Saturday, February 1, 2014

That's How I Roll - Storytelling

I've been trying to incorporate more storytelling and books in my classes this year. I've used an A to Z Reading book in my School Supplies unit, read Sombrero Rojo, Sombrero Verde to my kindergartners and I've tried my hand at my own interactive stories with the after school enrichment class and now with my 4th & 5th graders. The students have responded really well, but the trick is finding something relevant to what I'm teaching and is comprehensible enough to hold the kids' attention.

Here is what I am doing with descriptions...

I start by teaching the vocab using my Whole Brain Teaching techniques with gestures, pictures and having students teach other. Right now we are focused on the verb tener with eye color, hair type and other descriptions like bigote, barba, pecas and gafas. We very briefly go over how to conjugate tener, emphasizing the difference between Yo tengo and Él tiene/Ella tiene.

Students then write the words into their dictionaries. Our dictionaries are booklets we made at the beginning of the year where they write any new vocabulary I give them plus if they have free time after finishing a project they can look up words in my picture dictionaries and add them to their own.

Finally we read together a story I wrote about how someone has stolen their teacher's favorite pencils with special erasers (this circles back to our school supply unit.) As we go along I ask yes/no questions and then for words/full sentence answers to make sure they are understanding the story. Words that are familiar and/or I'm trying to emphasize are in a different color so students read those with me. Since it is a mystery whenever I shake my hands at the class they respond with a "dun, dun, dunnnn!" (That's their favorite part!)

Within the story are descriptions of the suspected thief. After we read each description, I change the screen to what looks like a Guess Who game board. Students work in pairs to decide which person was described. After we finish the story we write our own description together as a group on the board and then they split into pairs to write their own. Once they finish, they read them aloud for their classmates to guess.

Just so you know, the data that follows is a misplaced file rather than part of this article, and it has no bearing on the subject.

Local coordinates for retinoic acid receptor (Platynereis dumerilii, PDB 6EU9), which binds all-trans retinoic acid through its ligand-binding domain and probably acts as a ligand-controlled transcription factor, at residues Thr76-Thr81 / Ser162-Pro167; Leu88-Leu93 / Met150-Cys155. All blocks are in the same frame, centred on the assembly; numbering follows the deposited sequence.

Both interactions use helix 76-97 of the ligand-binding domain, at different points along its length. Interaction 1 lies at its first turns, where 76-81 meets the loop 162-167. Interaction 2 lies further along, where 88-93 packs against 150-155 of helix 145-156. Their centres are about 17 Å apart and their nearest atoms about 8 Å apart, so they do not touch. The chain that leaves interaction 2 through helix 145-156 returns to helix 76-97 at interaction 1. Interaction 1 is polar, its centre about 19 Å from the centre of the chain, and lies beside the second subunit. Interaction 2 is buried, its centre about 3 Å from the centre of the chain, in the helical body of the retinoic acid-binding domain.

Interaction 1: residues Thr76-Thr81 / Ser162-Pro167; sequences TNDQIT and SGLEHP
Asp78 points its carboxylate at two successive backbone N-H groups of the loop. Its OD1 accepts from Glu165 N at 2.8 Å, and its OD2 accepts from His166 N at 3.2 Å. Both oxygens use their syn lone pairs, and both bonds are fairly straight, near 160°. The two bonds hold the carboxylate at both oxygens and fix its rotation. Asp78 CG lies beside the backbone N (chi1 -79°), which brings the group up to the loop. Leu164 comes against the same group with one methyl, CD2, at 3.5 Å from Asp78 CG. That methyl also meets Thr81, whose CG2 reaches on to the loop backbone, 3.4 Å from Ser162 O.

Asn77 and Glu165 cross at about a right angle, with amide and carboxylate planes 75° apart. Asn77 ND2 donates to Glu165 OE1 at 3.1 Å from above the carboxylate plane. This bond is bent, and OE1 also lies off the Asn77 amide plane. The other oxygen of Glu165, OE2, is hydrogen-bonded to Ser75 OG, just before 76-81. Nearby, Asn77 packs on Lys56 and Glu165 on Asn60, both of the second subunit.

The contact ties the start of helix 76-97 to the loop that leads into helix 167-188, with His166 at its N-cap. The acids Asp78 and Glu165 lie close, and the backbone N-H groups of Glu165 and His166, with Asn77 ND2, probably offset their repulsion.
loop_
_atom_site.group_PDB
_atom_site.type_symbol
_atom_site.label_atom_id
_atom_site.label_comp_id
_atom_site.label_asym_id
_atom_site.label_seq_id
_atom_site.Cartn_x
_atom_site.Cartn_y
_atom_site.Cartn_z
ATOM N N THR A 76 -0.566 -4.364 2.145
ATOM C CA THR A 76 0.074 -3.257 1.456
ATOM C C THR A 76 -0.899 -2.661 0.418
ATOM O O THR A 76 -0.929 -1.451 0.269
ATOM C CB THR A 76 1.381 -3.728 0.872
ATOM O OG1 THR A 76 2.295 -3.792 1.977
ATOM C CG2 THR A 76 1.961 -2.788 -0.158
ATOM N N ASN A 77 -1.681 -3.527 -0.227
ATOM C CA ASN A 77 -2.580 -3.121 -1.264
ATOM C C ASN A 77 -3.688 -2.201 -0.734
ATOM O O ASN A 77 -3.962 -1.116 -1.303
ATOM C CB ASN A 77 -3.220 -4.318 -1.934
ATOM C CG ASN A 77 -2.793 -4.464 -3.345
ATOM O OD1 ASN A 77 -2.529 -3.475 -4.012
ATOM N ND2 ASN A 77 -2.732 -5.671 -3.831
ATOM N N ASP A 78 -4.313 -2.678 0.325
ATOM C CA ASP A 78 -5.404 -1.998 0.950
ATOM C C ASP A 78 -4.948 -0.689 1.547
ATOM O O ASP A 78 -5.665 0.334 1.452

For reference, this whole process takes about 2 rotations or 4 classes to get done although with some classes more time is needed. I've also done stories where students help "tell" the story by filling in the blanks. Then they illustrated the story we told together.

I've not been trained in TPRS so I'm not sure if what I'm doing qualifies. I do know that I don't have translations of the key words in English on the board to refer to. Students can refer to their dictionaries if they need help.  I'm not really "teaching" them the vocabulary using this method but taking the vocabulary we've learned, practicing it and solidifying it in their brains by seeing it in context.  Both ways, I use the TPRS style circling (as I understand it from videos and blogs I've found,) which I think works very well and helps me to make sure students are understanding.

Do you tell stories in other ways in your classrooms? Share your strategies in the comments below! I would love advice!


  1. Is that picture an app that you use during your story?

    1. Actually no - here is a link to the picture I used, though you could certainly use that app as well, maybe have kids play on computers if you have them. I prefer the picture in the link because it has more differences and the names are Hispanic.

  2. Wow, what a fantastic idea!!! Do you have acopy of the story? I would love to see it. We do the same unit in 1st grade at my school right after the school supplies unit so it would work so nicely for me. My email is